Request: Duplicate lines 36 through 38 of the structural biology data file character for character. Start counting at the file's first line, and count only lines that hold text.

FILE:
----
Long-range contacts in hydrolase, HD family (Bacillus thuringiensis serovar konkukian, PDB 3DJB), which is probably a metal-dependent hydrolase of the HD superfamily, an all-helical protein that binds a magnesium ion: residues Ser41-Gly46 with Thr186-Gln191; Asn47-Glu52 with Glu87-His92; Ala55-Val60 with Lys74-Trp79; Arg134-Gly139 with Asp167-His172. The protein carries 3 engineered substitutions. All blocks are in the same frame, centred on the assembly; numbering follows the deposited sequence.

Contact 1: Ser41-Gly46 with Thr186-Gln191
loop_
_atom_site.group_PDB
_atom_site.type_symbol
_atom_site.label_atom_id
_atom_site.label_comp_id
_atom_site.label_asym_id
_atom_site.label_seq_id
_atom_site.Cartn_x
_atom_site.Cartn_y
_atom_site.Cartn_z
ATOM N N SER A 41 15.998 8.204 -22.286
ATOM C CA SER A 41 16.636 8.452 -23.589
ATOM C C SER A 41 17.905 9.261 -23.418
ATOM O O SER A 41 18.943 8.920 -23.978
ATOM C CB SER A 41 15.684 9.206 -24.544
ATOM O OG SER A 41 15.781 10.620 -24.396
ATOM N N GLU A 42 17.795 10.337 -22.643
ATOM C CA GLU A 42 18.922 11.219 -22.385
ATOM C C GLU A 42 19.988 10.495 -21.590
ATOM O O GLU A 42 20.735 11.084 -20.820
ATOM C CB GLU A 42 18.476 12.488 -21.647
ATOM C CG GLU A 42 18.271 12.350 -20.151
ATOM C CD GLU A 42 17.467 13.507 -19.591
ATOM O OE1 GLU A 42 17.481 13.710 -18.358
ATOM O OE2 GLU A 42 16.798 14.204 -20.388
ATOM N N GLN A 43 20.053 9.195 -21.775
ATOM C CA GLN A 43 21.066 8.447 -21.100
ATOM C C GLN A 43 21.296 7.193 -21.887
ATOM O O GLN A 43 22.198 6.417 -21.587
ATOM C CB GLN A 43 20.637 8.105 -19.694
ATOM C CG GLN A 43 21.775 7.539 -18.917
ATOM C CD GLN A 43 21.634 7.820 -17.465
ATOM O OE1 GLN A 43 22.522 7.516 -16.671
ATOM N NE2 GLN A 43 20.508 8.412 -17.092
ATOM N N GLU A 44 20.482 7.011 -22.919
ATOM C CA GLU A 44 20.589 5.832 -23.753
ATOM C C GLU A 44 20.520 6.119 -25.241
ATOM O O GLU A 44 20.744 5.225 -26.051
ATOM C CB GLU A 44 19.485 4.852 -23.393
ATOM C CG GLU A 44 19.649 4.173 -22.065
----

ATOM N NE2 GLN A 43 20.508 8.412 -17.092
ATOM N N GLU A 44 20.482 7.011 -22.919
ATOM C CA GLU A 44 20.589 5.832 -23.753